200209030-001In our community, many of us tend to stigmatize mental illness or anything remotely related to it. The long-standing tradition of picking oneself up by the bootstraps and moving forward is an honorable one, and a genuine character building quality, but there’s nothing wrong with asking for a little help now and then. Nhi-Ha Trinh, MD, MPH, staff psychiatrist at the Massachusetts General Hospital, gives some insight into the lack of trust in the mental health system for people of color: “One reason behind this problem is the cultural stigma associated with mental illness. In some communities, a diagnosis of mild depression or anxiety is equivalent to a more serious condition, such as psychosis. In some cultures, it’s a complete dichotomy,” she explained. “Either you’re healthy or you’re crazy. There’s nothing in between.”

Some situations, as benign as they may seem initially, can snowball into mentally, emotional and physical disorders, requiring professional care. Take stress for one. We all know some of the serious effects stress can have on a person’s entire being. But many wonder when to say when – at what point should a person reach out to get that extra help? This question is best answered by taking a close look at your life and decide how you intend to live it.

Nobody’s perfect, and there are times that the scars that life leaves us with are deeper than we’d like to think. The death of a loved one, destruction of a significant relationship, or the strain induced by on the job stress, are all common reasons people feel moved to seek psychotherapy. However, counseling can provide a safe and healthy outlet for anyone who is looking for some one to really listen, and better yet, provide balanced constructive and unbiased advice.

For many of us, the first step towards getting therapy may involve letting go of the stigma and allowing ourselves to overcome distrust. Despite what you may have been told, there are an increasing number of competent therapists (including therapists of color) who are at the top of their game in terms of providing culturally sensitive psychological support. In the end, regardless of your reasoning, it’s never worth depriving yourself the opportunity for mental and emotional healing. Whether it’s preventative care, crisis management, or just a place to unload, the benefits of therapy outweigh all the costs.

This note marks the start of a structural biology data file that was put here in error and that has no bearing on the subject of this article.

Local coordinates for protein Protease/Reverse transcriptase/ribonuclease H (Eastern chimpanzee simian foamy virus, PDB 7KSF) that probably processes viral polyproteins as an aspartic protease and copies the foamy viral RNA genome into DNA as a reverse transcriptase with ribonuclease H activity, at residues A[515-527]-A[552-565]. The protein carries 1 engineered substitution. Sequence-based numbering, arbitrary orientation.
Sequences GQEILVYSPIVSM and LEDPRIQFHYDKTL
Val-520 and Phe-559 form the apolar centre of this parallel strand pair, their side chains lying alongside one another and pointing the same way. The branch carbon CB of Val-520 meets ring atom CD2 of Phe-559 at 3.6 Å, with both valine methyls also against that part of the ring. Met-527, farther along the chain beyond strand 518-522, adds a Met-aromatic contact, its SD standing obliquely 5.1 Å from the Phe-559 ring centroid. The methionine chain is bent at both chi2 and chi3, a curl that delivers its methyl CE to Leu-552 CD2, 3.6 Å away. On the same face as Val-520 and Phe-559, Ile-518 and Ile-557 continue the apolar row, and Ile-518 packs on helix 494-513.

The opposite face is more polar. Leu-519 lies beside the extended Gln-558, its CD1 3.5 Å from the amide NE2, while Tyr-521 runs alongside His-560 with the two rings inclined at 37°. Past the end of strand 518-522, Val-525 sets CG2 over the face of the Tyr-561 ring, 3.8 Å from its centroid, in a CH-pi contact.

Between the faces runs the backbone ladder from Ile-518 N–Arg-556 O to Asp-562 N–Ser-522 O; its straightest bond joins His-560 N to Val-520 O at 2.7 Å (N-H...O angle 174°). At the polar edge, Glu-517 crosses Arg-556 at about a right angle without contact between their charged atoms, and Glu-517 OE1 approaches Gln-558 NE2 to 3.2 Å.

Like Us On Facebook Follow Us On Twitter
  • Phyaflyjones

    This is a great article. The way the black community views mental illness is quite shameful at best. I used to think the same way. Then I had a mental break and it could not be ignored. Going to therapy was the best thing that I have ever done. It is still a work in progress, but had I ignored this, I would be dead.

    I hooe more people of color open up their eyes and get the help that they need.

  • Pingback: Happy Friday « Glennisha Morgan()

  • roni

    i am so glad that this article was written and published…as a clinical psych/mft grad student i was one of the people that had the stigma about therapy and mental illness but since i am on my way to becoming a therapist and have seen the benefits of it..it is great. my plan is to encourage more african americans and other people of color to take advantage of participating in therapy by becoming a therapist and working in the communities that have this stigma.
    thanks for this article and the eye opening reality of therapy

  • Sky, Thank you for promoting self-care with therapy. Taking care of our emotional health is essential to our well-being. Here’s my favorite passage:

    “Nobody’s perfect, and there are times that the scars that life leaves us with are deeper than we’d like to think. The death of a loved one, destruction of a significant relationship, or the strain induced by on the job stress, are all common reasons people feel moved to seek psychotherapy. However, counseling can provide a safe and healthy outlet for anyone who is looking for some one to really listen, and better yet, provide balanced constructive and unbiased advice.”

  • Yes, yes! Such an imnportant topic! And, if you go to see a licensed therapist, the “fit” is really important. If you aren’t comfortable and felling like you have a decent connection to the therapist after the first 2-3 sessions, it’s time to move on. Finding the right therapist is like shopping for the right 12 step meeting or the right church. It takes something different for each person. Don’t waste your time, energy, and resources thinking that you have to stick with the first therapist you meet with!